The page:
New Techniques Aim to Sniff Out Hidden HIV

HIV infects cells of the immune system and reprograms them to spew out copies of the virus. But not all of these HIV-infected cells roam freely in the body; some HIV goes into hibernation instead, avoiding the attention of the immune system and of antiretrovirals. This hibernation is called "latent infection." It results in "reservoirs" of undetected HIV tucked away in various parts of the body, ready to seed the body with more of the virus when triggered.

There is still much we don't know about how latent HIV infection works, but many experts believe that if a way can be found to find this hidden HIV and eliminate its reservoirs in the body, it may bring us one huge step closer to a cure.

According to Futurity, destroying latent HIV infections may one day be possible:

The strategy involves reactivating the HIV and coaxing it out of hiding, but only after boosting other immune system T cells and preparing them to ambush and eradicate the virus as it emerges.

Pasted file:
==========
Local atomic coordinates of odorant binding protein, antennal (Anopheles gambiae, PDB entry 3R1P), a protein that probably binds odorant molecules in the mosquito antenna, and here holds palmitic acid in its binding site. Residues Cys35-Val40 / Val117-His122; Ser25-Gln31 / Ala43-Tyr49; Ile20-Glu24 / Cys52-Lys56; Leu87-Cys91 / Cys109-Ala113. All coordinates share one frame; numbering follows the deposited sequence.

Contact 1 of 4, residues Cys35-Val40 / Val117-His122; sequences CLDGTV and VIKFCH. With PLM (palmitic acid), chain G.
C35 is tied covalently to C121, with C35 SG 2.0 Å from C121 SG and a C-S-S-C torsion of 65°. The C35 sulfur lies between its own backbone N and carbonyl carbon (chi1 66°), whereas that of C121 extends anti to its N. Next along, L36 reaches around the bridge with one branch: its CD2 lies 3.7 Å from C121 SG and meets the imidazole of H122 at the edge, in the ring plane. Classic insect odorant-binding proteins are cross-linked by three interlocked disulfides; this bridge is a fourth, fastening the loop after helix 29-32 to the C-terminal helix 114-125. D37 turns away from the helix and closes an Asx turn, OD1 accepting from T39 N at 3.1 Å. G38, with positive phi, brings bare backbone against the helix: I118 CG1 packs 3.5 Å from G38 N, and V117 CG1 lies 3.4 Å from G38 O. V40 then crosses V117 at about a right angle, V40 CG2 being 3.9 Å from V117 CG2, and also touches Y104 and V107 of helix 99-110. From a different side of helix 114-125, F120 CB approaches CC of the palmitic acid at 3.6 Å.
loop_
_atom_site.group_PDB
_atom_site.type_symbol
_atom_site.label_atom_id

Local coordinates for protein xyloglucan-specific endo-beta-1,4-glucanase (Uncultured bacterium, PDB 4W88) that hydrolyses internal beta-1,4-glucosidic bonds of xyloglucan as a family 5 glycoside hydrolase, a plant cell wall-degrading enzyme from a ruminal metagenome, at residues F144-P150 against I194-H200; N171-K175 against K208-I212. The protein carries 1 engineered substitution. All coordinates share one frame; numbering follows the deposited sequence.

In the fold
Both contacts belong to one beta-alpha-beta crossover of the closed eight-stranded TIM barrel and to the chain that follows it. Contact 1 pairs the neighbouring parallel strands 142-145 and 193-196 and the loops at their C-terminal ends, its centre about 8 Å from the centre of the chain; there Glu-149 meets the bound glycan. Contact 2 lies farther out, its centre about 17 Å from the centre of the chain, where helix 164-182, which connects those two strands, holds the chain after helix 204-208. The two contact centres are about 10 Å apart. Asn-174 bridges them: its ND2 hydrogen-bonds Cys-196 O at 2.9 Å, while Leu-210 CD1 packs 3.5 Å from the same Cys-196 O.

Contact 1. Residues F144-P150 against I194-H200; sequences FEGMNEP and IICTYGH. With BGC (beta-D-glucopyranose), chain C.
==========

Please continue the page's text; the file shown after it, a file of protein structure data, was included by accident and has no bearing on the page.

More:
"Our study results strongly suggest that a vaccination to boost the immune response immediately prior to reactivating latent virus may be essential for totally eradicating HIV infection," says Robert Siliciano, professor at Johns Hopkins University School of Medicine and a Howard Hughes Medical Institute investigator.

Dr. Siliciano is one of the world's foremost researchers in this area. He was the first who explained that HIV could survive in an inactive state, even after years of antiretroviral treatment. Now, he explains, getting to the stage where the virus can be successfully eradicated depends on finding a successful way to activate this latent HIV. He is one of a number of researchers exploring different ways to do this.

The AIDS Beacon reported that at CROI 2012, a recent HIV research conference, U.S. scientists discussed a new method that may help force out these latent viruses:

The study by researchers at UNC-Chapel Hill included six HIV-positive individuals whose HIV infections were well controlled with antiretroviral therapy. In this study, participants received a single 400 mg dose of Zolinza [vorinostat].

In contrast to the Melbourne-based trial, the results from this study suggested that Zolinza treatment resulted in a five-fold increase in the activity of HIV genetic material without serious side effects.

Another drug cited in many studies was disulfiram, which produced conflicting results.

You can read much more about recent research on eliminating latent HIV in this recap from HIV i-Base, which is part of our coverage of CROI 2012 at